It makes sense that Sinclair wanted to endure heavy weather or at least a semblance of exposure to risk and adversity. He needed to write in a wilderness. The worst thing he could imagine was to be trying to work in the same space with his wife and baby. That’s why he pitched the second tent, built the second cabin. He had to be haunted, on the edge, aware of the precipice. Adversity is what The Jungle is all about. You don’t finish that book, you wake up from it, shaking your head, pinching yourself, as from a nightmare. What gets you isn’t simply the hair-raising stuff about the meat-packing plant, the rats, the filth, but the relentless punishment Sinclair lavishes on Jurgis, his Lithuanian Job whose wife is raped and later dies in childbirth and whose only son, a toddler, falls from an elevated sidewalk and drowns in mud. At the plant, where men drown in tubs of lard, a 13-year-old relative is locked in a storage room and eaten by rats. Jurgis is hammered at every turn.
Think about the writer who is conjuring up this nightmare. Did his wife and child shudder when he came back into the house of a night, wild-eyed, after one of his bouts with the demon muse? Here’s a budding socialist who wanted to write, as he boasted to Ernest Poole when he first arrived in Chicago, “the Uncle Tom’s Cabin of the Labor Movement.” Instead he wrote a novel as nightmarish as Ralph Ellison’s The Invisible Man, a far greater work.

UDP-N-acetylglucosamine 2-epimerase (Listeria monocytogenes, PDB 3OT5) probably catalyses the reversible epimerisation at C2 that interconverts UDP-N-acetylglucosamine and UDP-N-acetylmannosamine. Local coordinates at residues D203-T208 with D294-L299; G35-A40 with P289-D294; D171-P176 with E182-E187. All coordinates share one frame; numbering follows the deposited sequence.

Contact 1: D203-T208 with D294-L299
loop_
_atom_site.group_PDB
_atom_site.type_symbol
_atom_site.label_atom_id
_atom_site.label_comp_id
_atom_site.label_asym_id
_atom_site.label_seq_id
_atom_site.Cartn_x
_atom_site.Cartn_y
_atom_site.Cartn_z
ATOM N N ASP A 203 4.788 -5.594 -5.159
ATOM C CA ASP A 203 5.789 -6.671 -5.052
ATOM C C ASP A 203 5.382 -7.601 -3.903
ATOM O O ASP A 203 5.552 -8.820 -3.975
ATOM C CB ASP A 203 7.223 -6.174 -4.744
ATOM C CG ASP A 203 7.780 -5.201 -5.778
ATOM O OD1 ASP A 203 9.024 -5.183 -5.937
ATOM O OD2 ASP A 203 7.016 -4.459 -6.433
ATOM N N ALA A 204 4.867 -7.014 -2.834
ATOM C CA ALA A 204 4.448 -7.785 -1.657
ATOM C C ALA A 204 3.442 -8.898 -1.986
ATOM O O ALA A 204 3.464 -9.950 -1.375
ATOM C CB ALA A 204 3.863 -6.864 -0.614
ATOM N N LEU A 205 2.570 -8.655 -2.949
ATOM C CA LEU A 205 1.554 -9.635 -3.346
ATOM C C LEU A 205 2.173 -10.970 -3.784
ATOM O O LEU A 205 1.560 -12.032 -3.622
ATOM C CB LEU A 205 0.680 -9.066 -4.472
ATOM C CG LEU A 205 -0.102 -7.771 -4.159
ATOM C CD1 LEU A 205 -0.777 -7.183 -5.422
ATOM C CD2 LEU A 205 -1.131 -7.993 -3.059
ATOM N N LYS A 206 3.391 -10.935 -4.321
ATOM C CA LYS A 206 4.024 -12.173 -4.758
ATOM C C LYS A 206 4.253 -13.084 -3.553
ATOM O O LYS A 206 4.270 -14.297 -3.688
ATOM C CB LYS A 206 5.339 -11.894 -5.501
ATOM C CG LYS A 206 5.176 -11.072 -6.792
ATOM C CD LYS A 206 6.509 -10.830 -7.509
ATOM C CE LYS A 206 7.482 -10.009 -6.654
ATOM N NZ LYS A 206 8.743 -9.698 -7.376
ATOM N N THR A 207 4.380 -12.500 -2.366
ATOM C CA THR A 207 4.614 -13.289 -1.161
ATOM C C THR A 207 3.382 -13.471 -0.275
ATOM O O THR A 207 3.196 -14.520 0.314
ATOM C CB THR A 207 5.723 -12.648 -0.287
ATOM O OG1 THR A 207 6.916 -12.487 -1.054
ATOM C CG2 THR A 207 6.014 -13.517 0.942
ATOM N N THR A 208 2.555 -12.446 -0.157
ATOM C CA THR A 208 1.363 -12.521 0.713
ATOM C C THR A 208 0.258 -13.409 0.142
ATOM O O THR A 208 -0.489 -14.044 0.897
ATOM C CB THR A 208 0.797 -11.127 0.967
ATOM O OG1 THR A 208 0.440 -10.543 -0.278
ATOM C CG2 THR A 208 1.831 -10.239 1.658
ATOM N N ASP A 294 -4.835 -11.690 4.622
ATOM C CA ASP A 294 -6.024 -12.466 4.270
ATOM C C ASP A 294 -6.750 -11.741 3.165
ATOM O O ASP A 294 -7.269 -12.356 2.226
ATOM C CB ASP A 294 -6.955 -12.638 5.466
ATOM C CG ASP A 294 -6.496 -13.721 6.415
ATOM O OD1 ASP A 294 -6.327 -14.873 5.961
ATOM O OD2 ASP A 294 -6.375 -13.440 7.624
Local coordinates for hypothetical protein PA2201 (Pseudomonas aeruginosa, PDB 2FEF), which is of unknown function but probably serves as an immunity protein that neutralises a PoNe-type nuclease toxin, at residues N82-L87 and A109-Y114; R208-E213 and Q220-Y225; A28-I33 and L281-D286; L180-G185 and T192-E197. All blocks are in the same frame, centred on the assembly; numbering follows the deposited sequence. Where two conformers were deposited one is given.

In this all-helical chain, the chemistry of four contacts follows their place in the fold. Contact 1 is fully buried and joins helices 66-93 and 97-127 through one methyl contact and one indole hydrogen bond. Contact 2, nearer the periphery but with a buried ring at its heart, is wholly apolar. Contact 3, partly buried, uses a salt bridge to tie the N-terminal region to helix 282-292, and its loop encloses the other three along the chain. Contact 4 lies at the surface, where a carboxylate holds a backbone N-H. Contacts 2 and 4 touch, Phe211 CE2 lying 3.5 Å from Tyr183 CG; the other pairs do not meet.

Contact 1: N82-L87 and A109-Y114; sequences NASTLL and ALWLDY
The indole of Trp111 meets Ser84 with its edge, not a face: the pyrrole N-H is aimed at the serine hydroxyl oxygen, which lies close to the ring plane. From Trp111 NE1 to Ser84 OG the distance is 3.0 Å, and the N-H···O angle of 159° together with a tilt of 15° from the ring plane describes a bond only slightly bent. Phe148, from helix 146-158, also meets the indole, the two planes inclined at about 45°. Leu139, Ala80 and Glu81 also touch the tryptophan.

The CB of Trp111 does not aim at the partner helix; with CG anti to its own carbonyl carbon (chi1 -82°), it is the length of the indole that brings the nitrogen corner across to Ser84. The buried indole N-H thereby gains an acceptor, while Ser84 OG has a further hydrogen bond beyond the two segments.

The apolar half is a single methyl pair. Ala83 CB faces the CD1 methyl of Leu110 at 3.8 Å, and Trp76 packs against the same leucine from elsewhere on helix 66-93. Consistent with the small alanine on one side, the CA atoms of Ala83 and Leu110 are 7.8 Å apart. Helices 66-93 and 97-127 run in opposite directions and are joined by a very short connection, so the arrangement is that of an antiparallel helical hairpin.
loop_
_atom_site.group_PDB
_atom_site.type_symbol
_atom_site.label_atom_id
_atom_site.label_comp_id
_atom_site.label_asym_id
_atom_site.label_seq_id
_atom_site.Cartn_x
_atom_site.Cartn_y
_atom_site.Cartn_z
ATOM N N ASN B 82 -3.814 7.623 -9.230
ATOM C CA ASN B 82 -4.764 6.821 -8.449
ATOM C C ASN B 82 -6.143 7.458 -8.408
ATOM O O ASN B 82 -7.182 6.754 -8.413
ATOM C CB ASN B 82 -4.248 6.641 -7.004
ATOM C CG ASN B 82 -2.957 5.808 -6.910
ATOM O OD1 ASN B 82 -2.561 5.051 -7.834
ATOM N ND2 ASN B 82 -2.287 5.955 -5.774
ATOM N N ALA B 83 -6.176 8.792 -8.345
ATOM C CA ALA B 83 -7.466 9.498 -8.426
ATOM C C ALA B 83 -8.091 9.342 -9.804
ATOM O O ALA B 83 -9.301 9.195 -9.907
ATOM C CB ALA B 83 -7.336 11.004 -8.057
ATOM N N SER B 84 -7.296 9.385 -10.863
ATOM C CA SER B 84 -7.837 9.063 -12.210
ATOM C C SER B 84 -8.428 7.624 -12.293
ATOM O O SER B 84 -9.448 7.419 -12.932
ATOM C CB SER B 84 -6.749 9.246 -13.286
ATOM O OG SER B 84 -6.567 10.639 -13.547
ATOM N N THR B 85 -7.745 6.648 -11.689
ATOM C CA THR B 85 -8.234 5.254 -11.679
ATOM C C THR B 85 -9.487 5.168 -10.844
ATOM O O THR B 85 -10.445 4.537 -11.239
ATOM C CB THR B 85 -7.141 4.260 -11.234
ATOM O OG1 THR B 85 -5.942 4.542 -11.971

Imagine this unlikely creation burning like a fire in the windows of the wind-blown shack, seen flaring and fading through the trees on Province Line Road as the author hounds his protagonist through every imaginable circle of urban hell. This is the passionate, anguished, pull-out-all-the-stops narrative Sinclair wraps around his documentary dynamite, an explosion heard round the world (“I aimed at the public’s heart and by accident hit its stomach”). “By accident?”
Recalling the eerie, exciting chill I felt that first day driving down Drake’s Corner Road, I wonder if Sinclair’s muse isn’t still haunting those woods. I talked about it that November afternoon with the owner of the house I mistook for Sinclair’s. When I said, “This area feels strange, spooky,” he told me that the people living in the nearby McMansions had said as much.
It was thanks to Sherri’s considerable charm that we were allowed to explore the yard behind the house on Ridgeview Road, which turns out to be not far from the home owned by Sherri and her husband, who, coincidentally enough, has always had “a fascination with The Jungle.”
All that remains of the cottage is the base of the chimney, the open hearth that Sinclair, his wife and baby warmed themselves by during the vicious winter of 1903-1904. The author must have been better company when he was working on Manassas, where one striking domestic detail makes an unlikely appearance in the next to last chapter. With the battle raging, bullets flying, Union soldiers are barricaded in the home of a “poor white,” where, “near the fireplace of the little room,” two kittens are playing together: “one would lie on its back and the other would bite it, and they would roll over and over.”